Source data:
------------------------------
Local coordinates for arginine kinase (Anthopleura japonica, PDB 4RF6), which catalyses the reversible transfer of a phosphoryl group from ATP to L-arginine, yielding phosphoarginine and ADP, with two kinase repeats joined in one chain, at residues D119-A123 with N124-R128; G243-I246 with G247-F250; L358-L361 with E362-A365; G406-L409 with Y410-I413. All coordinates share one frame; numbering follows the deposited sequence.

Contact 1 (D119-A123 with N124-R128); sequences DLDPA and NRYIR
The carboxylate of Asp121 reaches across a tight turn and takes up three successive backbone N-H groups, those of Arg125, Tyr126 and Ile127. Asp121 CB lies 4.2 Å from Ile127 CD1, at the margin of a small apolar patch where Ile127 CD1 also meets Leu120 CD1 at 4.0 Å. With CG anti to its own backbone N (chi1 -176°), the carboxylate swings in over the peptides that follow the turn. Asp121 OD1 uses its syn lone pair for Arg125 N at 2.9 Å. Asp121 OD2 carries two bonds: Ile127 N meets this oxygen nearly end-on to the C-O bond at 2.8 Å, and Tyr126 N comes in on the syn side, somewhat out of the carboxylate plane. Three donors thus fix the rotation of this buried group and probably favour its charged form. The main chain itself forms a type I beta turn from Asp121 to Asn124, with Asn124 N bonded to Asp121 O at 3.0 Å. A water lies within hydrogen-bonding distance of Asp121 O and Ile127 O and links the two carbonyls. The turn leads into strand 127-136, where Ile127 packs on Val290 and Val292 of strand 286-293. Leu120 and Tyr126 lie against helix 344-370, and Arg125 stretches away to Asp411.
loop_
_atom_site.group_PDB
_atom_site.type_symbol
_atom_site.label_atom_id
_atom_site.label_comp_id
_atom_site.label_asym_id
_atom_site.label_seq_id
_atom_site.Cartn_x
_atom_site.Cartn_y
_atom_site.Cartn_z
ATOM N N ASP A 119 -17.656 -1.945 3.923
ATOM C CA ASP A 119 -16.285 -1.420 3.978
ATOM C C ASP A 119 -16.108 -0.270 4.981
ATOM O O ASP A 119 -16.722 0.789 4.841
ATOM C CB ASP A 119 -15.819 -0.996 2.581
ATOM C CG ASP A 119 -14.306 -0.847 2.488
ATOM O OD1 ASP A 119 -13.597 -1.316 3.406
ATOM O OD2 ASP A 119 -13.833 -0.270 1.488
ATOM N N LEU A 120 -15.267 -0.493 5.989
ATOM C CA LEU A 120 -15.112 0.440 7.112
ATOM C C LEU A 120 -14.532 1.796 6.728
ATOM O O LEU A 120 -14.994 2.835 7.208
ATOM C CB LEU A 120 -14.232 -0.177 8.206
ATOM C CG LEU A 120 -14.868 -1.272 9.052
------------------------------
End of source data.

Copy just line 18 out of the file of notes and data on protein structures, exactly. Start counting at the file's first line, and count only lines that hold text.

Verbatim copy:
ATOM C CB ASP A 119 -15.819 -0.996 2.581